The termination of this war between the U.S. and Russia cannot be achieved by continuing the lies about what is behind it. This has been a decades-long war to eliminate Russia’s friends and allies, to turn the European ones into NATO members, to surround Russia with our missiles and nukes being positioned just five minutes’ striking-time from Moscow, and then to issue an ultimatum for Russia’s surrender, so as to achieve the world’s first global and all-encompassing Empire.
Continued lies just cannot do the job that the entire world needs to be done: the U.S. (the most dangerous country in the world) must terminate its obsession to expand its empire to an all-encompassing scope, and must cease-and-desist its continuing war against the sovereign nation of Russia, and against all other nations that have continued to resist America’s all-grasping aristocracy’s reach for the ultimate Empire.
If Dr. Cohen has any objections to the factuality of any of the allegations that I have made here, or to any of the documentation that I have linked to as the sources for these allegations, then I publicly welcome him to state what those objections are. Otherwise, I shall continue to take strong exception to Dr. Cohen’s account of these matters.
Armenia-Iran: Good neighbourly relations absolute necessity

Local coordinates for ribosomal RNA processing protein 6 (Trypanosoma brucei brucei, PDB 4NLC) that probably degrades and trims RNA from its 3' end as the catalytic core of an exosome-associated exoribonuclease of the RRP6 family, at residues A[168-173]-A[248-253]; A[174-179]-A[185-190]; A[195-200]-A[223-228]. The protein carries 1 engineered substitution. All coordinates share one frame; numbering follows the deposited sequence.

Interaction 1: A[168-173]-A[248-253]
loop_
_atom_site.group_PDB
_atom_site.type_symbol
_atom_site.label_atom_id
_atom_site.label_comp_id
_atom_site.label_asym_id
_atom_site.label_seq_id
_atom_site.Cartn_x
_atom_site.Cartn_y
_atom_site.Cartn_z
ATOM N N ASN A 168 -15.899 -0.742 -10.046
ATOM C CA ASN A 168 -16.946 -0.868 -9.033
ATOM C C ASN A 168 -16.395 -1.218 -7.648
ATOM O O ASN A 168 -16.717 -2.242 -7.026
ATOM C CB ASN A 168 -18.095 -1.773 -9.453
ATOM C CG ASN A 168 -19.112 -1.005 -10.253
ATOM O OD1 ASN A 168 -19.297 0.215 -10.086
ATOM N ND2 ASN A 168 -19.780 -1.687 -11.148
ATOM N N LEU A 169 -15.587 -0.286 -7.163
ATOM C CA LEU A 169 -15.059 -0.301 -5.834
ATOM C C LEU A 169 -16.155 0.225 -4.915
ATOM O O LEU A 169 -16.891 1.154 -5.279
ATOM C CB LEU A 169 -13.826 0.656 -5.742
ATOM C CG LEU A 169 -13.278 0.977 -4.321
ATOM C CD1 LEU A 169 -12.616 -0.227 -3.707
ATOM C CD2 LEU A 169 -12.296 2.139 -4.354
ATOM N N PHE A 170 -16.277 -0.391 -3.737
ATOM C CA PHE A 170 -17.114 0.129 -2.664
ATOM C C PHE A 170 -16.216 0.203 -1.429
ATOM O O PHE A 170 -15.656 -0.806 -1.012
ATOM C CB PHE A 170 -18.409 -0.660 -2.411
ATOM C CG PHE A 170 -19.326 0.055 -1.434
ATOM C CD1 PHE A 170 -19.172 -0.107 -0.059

Some experts believe that Iran’s cooperation with Armenia could become costly for the latter owing to the ever increasing hostility demonstrated by US President Donald Trump towards the Islamic Republic of Iran. They predict that American sanctions and extensive pressure on Iran could throw Armenia into a kind of blockade.
What comes to mind in connection with this is the words that are thought to have been said by Napoleon Bonaparte: geography is destiny. Even though it could not always be the case but it definitely is with the Caucasus. There are few if any regions whose military, strategic and economic significance would combine with unprecedented ethno-religious diversity on a fairly small territory with historically conditioned disputable issues. This naturally creates all the conditions for an atmosphere of permanent tension which over the last two centuries has repeatedly exploded in armed conflicts and wars.
In the 21st century, the situation in the Caucasus is formed by a most sophisticated political gamut of bilateral and multilateral relations among three former Soviet republics of Transcaucasus – Azerbaijan, Armenia and Georgia, and also, not in the last place, by the Caucasian states of Russia, Turkey and Iran. Besides, one should not forget about the military and political influence of non-regional countries, first of all, the United States, the European Union and Israel.
Undoubtedly, today we are witnessing the influence of multiple forces in different areas of Caucasian politics, and these forces are dragging Caucasian states into various alliances. Moreover, the regional policy of each of the South Caucasian states is determined by a variety of factors that spring from the specifics of bilateral and multilateral relations.
But we will not analyze the whole spectrum of complicated and entangled relations between groups of countries and within groups proper. We will focus on relations beween Iran and Armenia.
What is the role of Armenia, taking into account the US anti-Iran sanctions?